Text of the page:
Yesterday, I had the privilege of attending the Georgia Writer’s Hall of Fame, where four writers were inducted into the prestigious group, one of them posthumously―a favorite of mine―Eugenia Price.
On one of two shelves in my bookcase dedicated to those writers who have especially inspired me, her books occupy almost a third of a shelf.
Many in Georgia know her for her historical fiction, the St. Simons Trilogy, the Georgia Trilogy, and the Savannah Quartet.
But I have always loved her nonfiction, excited to find vintage signed copies. Yesterday, I was honored to meet her niece.
As I opened Getting Through the Night, my heart was heavy thinking about the tragedy in Texas where folks gathered in a small country church on Sunday morning to worship. As they perhaps leafed through a hymnal, read their Bible, or were in prayer, the heart of evil entered their sacred space.
Price begins her book on grief with that familiar scripture from Psalm 30:5, “Weeping may endure for a night, but joy cometh in the morning.”
When we see these horrific images from Texas and see even veteran newscasters struggle to keep their composure, we wonder how anyone could ever get to joy. How would all these grieving people, a whole town of them, a whole state of them, and well, maybe even a whole country of them get through the night―a night that might seem to have no end?
Price writes, “God does promise that your night of weeping can end. He does not promise that you will be unscarred as though you had never loved; he does not promise that you will ever stop missing or even hurting.”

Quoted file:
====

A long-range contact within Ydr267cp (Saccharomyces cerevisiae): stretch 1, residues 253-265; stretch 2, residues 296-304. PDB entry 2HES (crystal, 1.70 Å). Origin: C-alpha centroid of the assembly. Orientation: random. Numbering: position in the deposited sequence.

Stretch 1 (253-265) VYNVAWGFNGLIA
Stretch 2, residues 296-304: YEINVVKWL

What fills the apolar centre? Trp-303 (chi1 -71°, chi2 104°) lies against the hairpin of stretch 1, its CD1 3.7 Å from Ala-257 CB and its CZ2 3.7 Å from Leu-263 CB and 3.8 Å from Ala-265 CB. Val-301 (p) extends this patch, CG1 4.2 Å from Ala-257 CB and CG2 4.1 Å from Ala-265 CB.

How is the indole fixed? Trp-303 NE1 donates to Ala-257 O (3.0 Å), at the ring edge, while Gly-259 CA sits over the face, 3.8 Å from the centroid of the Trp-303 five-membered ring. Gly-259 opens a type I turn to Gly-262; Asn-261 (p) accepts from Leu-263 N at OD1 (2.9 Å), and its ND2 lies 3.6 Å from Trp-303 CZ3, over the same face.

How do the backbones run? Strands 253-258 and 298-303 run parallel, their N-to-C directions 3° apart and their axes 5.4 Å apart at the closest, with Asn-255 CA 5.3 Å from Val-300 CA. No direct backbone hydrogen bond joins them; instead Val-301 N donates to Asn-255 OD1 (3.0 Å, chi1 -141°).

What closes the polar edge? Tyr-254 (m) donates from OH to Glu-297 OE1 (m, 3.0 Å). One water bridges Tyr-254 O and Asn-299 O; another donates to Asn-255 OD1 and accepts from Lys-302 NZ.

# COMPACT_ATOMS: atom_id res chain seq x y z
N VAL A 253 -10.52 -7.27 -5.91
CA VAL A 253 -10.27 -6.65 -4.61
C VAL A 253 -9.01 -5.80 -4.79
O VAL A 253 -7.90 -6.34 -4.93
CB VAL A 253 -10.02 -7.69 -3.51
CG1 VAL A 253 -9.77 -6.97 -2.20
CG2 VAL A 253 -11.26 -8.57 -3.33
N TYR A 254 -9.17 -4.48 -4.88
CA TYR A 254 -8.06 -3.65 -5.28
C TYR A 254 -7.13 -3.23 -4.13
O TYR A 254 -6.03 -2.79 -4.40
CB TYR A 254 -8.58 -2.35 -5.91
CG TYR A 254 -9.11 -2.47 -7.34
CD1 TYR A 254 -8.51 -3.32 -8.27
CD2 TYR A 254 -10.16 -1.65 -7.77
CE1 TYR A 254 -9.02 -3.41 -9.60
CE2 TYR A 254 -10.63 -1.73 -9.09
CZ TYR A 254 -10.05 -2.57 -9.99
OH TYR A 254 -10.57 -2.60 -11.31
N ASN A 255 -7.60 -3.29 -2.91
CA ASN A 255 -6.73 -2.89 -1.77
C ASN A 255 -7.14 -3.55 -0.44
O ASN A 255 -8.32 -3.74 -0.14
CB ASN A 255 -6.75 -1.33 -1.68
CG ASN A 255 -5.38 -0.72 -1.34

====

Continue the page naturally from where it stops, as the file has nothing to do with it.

But, she challenges us with this thought, “Because of his dreams and plans for us, we can be whole again.”
Whole seems elusive in a situation like this, but we take comfort that it is God’s longing for us. He has not given up on our healing and consolation. He has not abandoned us to the evil.
Of course, the ever present why it all happened is with us.
Price, too, loved the writings of C.S. Lewis and wrote, ”We, in our agony, struggle to pull God down to where we are and force Him to explain that which cannot be explained. C.S. Lewis wrote: ‘Can a mortal ask questions which God finds unanswerable? . . . All nonsense questions are unanswerable. How many hours are there in a mile? Is yellow square or round? Probably half the questions we ask―half our theological and metaphysical problems―are like that.’”
The why of it all probably falls into categories like these, unanswerable this side of heaven.
It is true the night may drag on, but one distant day, there will be joy because God has promised it. In the mean time, we stand with our friends in Texas. Grieving, praying, and crying with you.